education. And to the extent public schools are perceived to have gone soft,
with teachers' energies more directed to discipline than curriculum, it's no
surprise that high-stakes consequences for testing is seen as a straightforward
tough-love approach, rather than a more nuanced, often self-defeating, one.
"Accountability," a favorite word of Republicans and George W. Bush in
particular, is the new buzzword used to justify mandatory, high-stakes testing
-- meaning schools' accountability to parents, taxpayers, and students for
their effectiveness. Indeed, among the troubled urban districts nationwide --
of which Providence might be considered one -- accountability means classrooms
can no longer be stranded and directionless, curriculum can't be ad hoc, and
graduation rates can no longer be a process of attrition. The main problem with
"accountability," is simply that it's superceding another buzzword: "standards"
In the difference between the two, one can trace most of what's amiss with
testing in the US today, as well as what's dangerous about Bush's plan.
A standards policy called, appropriately enough, New Standards, started in the
late '80s, explains professor Warren Simmons, director of the Annenberg
Institute for School Reform at Brown University, and former director of equity
policies and research at the National Center on Education and the Economy,
which cooperated with the University of Pittsburgh in developing the program.
No pass-or-fail, tracking, or funding consequences exist with New Standards,
which evolved in response to a nationwide variance, from district to district
and state to state, in public school curriculum and skill standards. As a
result, an "A" in English in Oklahoma City might communicate the mastery of a
wholly different skill set, to a different degree, than an "A" in English in
Atlanta or New York City. In Rhode Island alone, says Mary Ann Snider, RIDE's
director of assessment, "There were 36 different images . . . of what was
instructionally important -- Is it important to know facts and dates in social
studies, or to be able to go to primary sources and make critical decisions?"
New Standards tests, which combine essay questions with short answer and
multiple-choice, are used as one tool among several to gauge a student and
school's aptitude against internationally benchmarked performance standards in
math, English language arts, science, and applied learning, at elementary,
middle, and high school levels. Critically, New Standards tests are
teacher-developed, and the scrutiny of results by educators enables a fluid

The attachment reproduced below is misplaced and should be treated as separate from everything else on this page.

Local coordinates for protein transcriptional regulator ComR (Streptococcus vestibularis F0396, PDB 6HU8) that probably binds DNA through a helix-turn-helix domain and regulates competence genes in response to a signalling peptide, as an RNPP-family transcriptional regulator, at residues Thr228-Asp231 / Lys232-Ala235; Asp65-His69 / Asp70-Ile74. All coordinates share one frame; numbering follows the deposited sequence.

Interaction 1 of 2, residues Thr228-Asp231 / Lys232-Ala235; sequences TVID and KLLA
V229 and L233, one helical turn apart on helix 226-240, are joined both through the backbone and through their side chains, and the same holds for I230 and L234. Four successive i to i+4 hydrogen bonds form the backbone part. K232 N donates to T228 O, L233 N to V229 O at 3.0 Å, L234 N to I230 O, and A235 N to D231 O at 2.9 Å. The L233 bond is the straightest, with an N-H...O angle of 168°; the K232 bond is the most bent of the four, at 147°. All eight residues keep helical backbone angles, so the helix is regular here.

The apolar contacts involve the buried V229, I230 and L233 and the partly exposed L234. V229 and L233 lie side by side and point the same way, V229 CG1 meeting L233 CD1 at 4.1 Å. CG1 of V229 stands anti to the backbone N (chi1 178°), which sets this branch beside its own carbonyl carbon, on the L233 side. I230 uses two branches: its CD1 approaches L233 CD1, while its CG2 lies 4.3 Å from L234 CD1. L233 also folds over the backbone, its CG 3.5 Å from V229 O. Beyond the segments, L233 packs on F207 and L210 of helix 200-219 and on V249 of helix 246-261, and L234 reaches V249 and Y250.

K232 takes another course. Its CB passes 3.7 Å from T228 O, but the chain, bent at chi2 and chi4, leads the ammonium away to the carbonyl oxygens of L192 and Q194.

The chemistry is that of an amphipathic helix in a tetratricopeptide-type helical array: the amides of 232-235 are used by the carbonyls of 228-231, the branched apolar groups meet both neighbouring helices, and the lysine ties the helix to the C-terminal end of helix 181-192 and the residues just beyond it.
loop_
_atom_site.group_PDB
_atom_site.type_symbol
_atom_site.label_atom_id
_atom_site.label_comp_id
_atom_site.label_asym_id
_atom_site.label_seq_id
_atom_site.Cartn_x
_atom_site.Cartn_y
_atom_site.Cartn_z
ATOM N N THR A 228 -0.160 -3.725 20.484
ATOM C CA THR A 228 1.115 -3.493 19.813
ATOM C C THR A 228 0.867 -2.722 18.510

translation into curriculum and teaching.
Recognition of the need for national standards was evidenced by rapidly
increasing rates of testing over the last 10 years. Take the growth of
NCSPearson, which scores about half of student tests nationwide: in 1990, NCS'
Performance Scoring Center in Iowa City scored 3.3 million student responses.
The number of tests scored climbed to 36 million in 1998 and 80 million in
Despite apparent consensus on the need for broader standards, only Rhode
Island and 16 other states adopted the New Standards philosophy and test in
1996, while others scattered in several directions. Some use only
multiple-choice tests, which have been attacked for testing surface knowledge,
rather than critical thinking, and thus for making it possible for teachers to
"teach to the test," thereby narrowing curriculum. The shortcomings of
multiple-choice tests are no secret, yet they remain popular, with 49 states
using them to some extent. "Multiple-choice assessment is still the most common
kind," says Linda Ann Bond, national assessment consultant for testing giant
CTB/McGraw-Hill. Why? "Because they're a cheap, thumbnail sketch," says
McWalters. "It's very American."
The good news is that, with several years of testing experience, assessments
seem to be diversifying, and most states now use multiple-choice sections in
combination with short answer, essay questions, and/or other performance
assessments. Plus, Bond insists, multiple-choice tests measure some skills very
well. For example, looking at two graphs and selecting one answer about the
correct interpretation, is not a survey of fact but of critical reasoning.
If multiple-choice tests were the sole controversy surrounding testing, the
brouhaha might not be so big. But shortly into the testing fever,
administrators and state leaders began linking single test scores to such large
consequences as a diploma or mandatory summer school attendance, thereby
championing standards, and making students and public schools "accountable" for
x years of taxpayers' money, if only rhetorically. And thus, gradually,
"accountability" replaced "standards" as the primary buzzword, thanks to the
joining in of politicians, and test scores became either merit badges or rap
sheets for schools chiefs -- Dr. Rudolph Crew was hired in New York City in
1995 with a well-known facility for raising test scores (as was Lam in
Providence), and Crew was fired in late 1999 after literacy scores seemed to
decline. A scoring mistake at CTB/McGraw Hill was eventually revealed, the
Times reported, but not before 9000 students were erroneously sent to
summer school, and five of the city's 32 superintendents were fired or eased
out. In Minnesota last year, 47,000 students received mistakenly low test
scores from NCS Pearson, costing some their high school diplomas, and others
their summer vacations.
Ironically enough, if New Standards or something like it was more widely
adopted, we might be able to depend less on standardized testing, because an A